A family owned business that produces sweet and savory flavored nuts
(Somerville Wire) – At farmers’ markets around Boston and at their Somerville shop, you can pick up roasted nuts, made with quality and care, from Q’s Nuts. Made in small batches, the handcrafted treats come in a variety of flavors, such as chocolate lavender and lemongrass. Whether you’d like to purchase a gift for someone or enjoy a bag for your own snacking, stop by Q’s to get a taste of their original recipes. Owner Beth Quinn tells us what it is about these almonds, cashews, and pecans that makes them so addictive.
Q’s Nuts opened in 2000 and currently has storefronts in Davis Square and at the Boston Public Market. What was the inspiration for starting the business?
My husband [Q] and I were both working and raising our two children. We were looking for a way to earn some extra income but wanted to create something where we would work together as a family. We felt it was important to involve the kids to show them the value of earning money and how to work hard to achieve goals.
Can you highlight some of your most popular offerings and describe how they are made, what ingredients go into them? Are some of them influenced by places you have visited?
I think that right now our most popular flavors are maple bourbon pecans, rosemary sea salted cashews, and chocolate orange cardamom. We roast in small batches, which gives a better texture and crunch to the product. All of our ingredients are high-quality and are sourced as locally as possible. For instance, we use Taza dark chocolate and locally grown herbs. We love to eat, so we are always on the lookout for new flavor combinations. Our coquito, for instance, was inspired by someone gifting a bottle of his grandmother’s recipe for the traditional Puerto Rican cocktail. The banana foster flavor is based on the dessert at Brennan’s Restaurant in New Orleans, and the key lime is influenced by our Caribbean travels.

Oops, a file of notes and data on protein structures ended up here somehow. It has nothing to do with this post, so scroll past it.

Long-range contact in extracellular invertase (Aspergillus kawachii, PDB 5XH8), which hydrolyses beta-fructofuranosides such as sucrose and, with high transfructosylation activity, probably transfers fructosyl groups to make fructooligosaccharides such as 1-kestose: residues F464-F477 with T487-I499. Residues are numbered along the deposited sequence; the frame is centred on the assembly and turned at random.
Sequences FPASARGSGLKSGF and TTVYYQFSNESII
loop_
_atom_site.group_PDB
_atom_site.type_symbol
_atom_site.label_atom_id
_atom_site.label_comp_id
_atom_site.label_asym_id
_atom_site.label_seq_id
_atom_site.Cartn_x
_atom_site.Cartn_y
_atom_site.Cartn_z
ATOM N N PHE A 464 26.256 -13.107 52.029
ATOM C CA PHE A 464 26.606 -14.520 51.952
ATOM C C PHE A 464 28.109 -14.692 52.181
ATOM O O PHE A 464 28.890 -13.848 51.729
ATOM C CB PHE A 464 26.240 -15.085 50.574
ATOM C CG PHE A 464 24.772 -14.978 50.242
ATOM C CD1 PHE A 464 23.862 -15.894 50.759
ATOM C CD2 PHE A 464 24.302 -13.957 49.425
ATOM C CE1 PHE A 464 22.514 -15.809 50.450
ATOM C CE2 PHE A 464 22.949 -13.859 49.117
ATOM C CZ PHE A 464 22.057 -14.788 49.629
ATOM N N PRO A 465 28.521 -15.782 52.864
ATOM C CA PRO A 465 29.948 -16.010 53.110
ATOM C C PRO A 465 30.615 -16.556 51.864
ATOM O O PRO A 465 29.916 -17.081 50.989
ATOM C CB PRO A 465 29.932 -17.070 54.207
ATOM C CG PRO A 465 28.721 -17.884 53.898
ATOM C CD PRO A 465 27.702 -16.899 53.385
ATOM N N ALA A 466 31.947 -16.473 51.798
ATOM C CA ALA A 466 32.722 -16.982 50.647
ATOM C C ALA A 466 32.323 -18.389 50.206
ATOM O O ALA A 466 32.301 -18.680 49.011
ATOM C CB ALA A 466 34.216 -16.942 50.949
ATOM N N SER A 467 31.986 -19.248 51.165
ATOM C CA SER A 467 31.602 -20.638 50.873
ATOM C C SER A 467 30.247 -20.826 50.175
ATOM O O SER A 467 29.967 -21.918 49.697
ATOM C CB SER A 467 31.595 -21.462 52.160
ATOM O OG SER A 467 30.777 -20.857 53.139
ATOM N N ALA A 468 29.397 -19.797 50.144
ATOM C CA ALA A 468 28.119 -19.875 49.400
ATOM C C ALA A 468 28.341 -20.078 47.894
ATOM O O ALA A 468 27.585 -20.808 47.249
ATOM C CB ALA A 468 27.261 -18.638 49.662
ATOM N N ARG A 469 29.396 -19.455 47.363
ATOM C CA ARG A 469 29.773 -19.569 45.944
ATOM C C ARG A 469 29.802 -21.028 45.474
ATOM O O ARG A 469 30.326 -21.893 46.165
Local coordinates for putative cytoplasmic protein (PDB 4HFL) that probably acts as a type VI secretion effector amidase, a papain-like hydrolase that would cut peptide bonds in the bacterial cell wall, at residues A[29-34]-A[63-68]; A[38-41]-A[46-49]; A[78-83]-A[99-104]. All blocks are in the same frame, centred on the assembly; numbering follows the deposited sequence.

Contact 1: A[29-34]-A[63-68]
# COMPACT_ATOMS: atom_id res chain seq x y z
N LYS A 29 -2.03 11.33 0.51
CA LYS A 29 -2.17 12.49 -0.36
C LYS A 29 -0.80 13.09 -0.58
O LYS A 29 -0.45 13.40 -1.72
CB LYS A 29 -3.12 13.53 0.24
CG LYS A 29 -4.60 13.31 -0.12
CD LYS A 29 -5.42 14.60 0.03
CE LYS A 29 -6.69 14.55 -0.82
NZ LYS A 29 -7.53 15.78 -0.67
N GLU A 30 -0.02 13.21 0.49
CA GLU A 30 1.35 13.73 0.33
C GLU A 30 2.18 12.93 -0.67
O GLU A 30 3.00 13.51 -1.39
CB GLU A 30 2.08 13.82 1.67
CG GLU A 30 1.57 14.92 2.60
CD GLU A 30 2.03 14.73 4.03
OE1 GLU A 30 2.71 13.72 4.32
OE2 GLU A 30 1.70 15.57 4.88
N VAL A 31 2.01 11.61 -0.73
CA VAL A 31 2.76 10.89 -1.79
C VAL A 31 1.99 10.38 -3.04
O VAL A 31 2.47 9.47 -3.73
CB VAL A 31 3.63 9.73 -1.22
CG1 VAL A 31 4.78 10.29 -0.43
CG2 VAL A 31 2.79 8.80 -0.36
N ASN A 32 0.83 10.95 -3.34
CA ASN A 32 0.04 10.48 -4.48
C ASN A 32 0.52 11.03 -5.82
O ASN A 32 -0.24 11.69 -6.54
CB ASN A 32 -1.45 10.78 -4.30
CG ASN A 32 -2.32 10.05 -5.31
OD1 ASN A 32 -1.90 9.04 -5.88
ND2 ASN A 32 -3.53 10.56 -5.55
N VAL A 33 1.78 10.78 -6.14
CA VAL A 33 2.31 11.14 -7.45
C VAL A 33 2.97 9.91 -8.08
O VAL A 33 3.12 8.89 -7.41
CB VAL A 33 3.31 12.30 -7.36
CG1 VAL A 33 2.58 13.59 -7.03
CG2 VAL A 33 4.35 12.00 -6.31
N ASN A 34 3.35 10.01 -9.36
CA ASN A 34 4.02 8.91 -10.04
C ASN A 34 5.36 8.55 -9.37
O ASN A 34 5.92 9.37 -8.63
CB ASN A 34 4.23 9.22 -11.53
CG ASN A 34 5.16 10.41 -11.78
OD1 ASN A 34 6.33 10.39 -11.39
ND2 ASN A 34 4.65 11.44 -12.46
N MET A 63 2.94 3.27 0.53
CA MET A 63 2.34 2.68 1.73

How did you learn how to prepare, artisan, roasted nuts? Did you have a background in cooking? Do you use recipes that have been passed down from other relatives?
Neither of us has a background in culinary arts and it was trial and error! We always enjoyed the roasted nuts we found on the street carts wherever we traveled and loved the smell of the roasting product. We started experimenting with roasting after watching the vendors in the cities we went to, and we had to go through many, many pounds of nuts before we mastered the process. Most of our recipes are created by Q or myself, and it is simply playing with ingredients and seeing what works. It doesn’t always work out, and the squirrels are well fed in my backyard.
What has it been like to have a family-owned business? What does it mean to you to be family-owned, and do you believe you give your products a personal touch?
I think family-owned businesses are amazing because you work as a collective towards creating something and building it together. It definitely influences the end product because it connects you as a family, and the quality of what you are doing becomes very personal—it has your family name on it! It can be difficult, though: as work is always with you, you don’t leave it at the kitchen at the end of the day. Our daughter has her own career now, but she steps in to help when needed and works with us on special projects, and our son is starting to lead the operations of the company. I can’t see that we will ever retire, but as we slow down a bit, he will lead Q’s into the next phase of business.
Did the pandemic impact Q’s Nuts at all, and how are things different today?
The pandemic impacted all businesses, especially small ones. As hard as it was, I think it really made us reprioritize our operations and figure out new ways to generate business. I think that the retail aspect is just getting back to a new normal, and we were very fortunate to have loyal customers who continually reached out to support us! There have, of course, been supply chain challenges, but thankfully, we have been able to get most of what we need. Business has become more of an online/delivery based model these days. I am not sure that will change because I think people’s shopping habits have been altered permanently.
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Shira Laucharoen is assistant director of the Boston Institute for Nonprofit Journalism and assistant editor and staff reporter of the Somerville Wire.
Shira Laucharoen is a reporter based in Boston. She currently serves as the assistant director of the Boston Institute for Nonprofit Journalism. In the past she has written for Sampan newspaper, The Somerville Times, Scout Magazine, Boston Magazine, and WBUR.